Regard it as just as desirable to build a chicken house as to build a cathedral”. Frank Lloyd Wright

Readers of the Waitrose Food Illustrated magazine voted Roast Chicken and Other Stories (1994) the ‘The most useful cookbook of all time’.

I have no argument with that judgement. I have read and admired its author, Simon Hopkinson, for many years. He has been at the heart of many of the country’s finest restaurants, eventually leaving the catering world in 1995 after curating the outstanding menu at Terence Conran’s Bibendum restaurant from the late 80’s onwards.

Since that time he has continued to cook in his own domestic kitchen but has turned to a life of food writing, exhibiting a precise and exquisite taste coupled with a natural warmth and an innate gift for contextualization. He is possessed of a crystal clear intellect, a delightfully witty prose style, but most importantly, exerts a passion for timeless recipes and a generous desire to share them. His evocative books are as much a pleasure to read, as his recipes are to cook and eat. A man of a different stripe – a classically trained chef, with his heart set on home cooking.

The following seminal recipe has formed the basis of our chicken, guinea fowl and even turkey roasts for many years. I have never found it bettered

Roast Chicken

110g good butter
1.8 kg free-range chicken
Salt and pepper
1 lemon
Several sprigs of thyme or tarragon, or a mixture of the two
1 garlic clove, peeled and crushed

Preheat the oven the 450°F / 230°C / Gas mark 8. Smear the butter with your hands all over the bird. Put the chicken in a roasting tin that will accommodate it with room to spare. Season liberally with the salt and pepper and squeeze over the juice of the lemon. Put the herbs and garlic inside the cavity, together with the squeezed out lemon halves – this will add a fragrant lemony flavour to the finished dish.

Roast the chicken in the oven for 10-15 minutes. Baste, then turn the oven temperature down to 375°F / 190°C / Gas mark 5 and roast for a further 30-45 minutes with further occasional basting. The bird should be golden brown all over with a crisp skin and have buttery, lemony juices of a nut-brown colour in the bottom of the tin.

Turn off the oven, leaving the door ajar, and leave the chicken to rest for at least 15 minutes before carving. This enables the flesh to relax gently, retaining the juices in the meat and ensuring easy, trouble-free carving and a moist bird.

Carve the bird to suit yourself; I like to do it in the roasting tin. I see no point in making a gravy in that old-fashioned English way with the roasting fat, flour and vegetable cooking water. With this roasting method, what you end up with in the tin is an amalgamation of butter, lemon juice and chicken juices. That’s all. It is a perfect homogenisation of fat and liquids. All it needs is a light whisk or a stir, and you have the most wonderful ‘gravy’ imaginable. If you wish to add extra flavour, you can scoop the garlic and herbs out of the cavity, stir them into the gravy and heat through, strain before serving.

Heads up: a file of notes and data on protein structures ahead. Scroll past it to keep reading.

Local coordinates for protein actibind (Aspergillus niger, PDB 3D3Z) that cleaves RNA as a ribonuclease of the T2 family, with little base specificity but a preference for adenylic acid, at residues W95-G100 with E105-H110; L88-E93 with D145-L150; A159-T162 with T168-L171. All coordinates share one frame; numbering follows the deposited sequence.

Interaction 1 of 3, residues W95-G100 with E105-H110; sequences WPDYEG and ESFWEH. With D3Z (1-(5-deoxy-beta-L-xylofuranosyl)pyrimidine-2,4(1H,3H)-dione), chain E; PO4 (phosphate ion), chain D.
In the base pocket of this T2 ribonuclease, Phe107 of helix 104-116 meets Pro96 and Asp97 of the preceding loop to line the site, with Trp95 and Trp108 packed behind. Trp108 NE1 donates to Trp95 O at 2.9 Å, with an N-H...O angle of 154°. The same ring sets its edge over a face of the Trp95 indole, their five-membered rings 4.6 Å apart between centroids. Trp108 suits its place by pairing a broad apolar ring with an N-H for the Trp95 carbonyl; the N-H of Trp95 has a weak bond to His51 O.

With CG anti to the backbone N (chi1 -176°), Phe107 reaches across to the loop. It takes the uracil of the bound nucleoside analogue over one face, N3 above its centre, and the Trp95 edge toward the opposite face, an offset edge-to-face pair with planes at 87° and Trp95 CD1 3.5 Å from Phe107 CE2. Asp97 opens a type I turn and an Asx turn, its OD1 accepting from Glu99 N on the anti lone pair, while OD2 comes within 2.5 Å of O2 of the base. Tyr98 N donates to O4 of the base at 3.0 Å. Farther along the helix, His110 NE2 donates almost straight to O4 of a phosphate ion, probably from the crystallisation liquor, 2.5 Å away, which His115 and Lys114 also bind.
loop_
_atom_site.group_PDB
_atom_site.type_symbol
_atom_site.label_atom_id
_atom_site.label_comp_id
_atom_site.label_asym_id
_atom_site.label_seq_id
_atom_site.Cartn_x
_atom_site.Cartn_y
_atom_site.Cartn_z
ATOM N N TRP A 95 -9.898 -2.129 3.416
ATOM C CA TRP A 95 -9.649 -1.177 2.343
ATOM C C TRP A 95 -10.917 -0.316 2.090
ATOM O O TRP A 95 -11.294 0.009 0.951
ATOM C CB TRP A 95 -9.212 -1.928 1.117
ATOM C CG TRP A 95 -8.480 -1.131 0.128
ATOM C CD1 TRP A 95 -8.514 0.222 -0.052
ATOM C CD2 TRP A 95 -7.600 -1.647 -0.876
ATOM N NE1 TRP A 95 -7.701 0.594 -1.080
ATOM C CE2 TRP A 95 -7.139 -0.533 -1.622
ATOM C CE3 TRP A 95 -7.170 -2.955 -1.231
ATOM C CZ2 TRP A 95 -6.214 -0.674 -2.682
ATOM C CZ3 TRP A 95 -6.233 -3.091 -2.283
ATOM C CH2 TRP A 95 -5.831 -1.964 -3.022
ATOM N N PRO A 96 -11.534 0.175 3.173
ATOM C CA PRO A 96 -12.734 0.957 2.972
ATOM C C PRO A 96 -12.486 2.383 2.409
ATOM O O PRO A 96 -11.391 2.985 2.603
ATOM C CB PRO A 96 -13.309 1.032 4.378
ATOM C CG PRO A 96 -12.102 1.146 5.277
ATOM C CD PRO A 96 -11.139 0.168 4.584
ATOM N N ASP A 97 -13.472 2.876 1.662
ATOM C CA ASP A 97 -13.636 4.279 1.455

Another idea, popular with the Italians, is sometimes known as ‘wet-roasting’. Pour some white wine or a little chicken stock, or both, or even just water around the bottom of the tin at the beginning of the cooking. This will produce more of a sauce and can be enriched further to produce altogether different results. For example, you can add chopped tomatoes, diced bacon, cream, endless different herbs, mushrooms, spring vegetables, spices – particularly saffron and ginger – or anything else that you fancy.

For me, the simple roast bird is the best, but it is useful to know how much further you can go when roasting a chicken.

Wine thoughts

Under the guise of the Chenin grape there are a slew of passionless, apologetically vapid whites, with which you would barely dress wounds. It has bounced in and out of fashion as frequently as Wiener Schnitzel or Rice Pudding. But at the edge of the Anjou region in the western Loire, lies the appellation of Savennières. Here we were fortunate to be able to sit with Florent Baumard, of Domaine des Baumard, to taste some of his deliciously persistent whites, made from Chenin Blanc and labeled Clos de Papillon. Very few Chenins could hold a candle to these crystalline, luscious wines, with their heady bouquet of spring flowers delineated by a crisp palate of lime zest and dried fruit. Without doubt, a suitable foil for Simon’s roast chicken with its accompanying pool of rich déglace juices.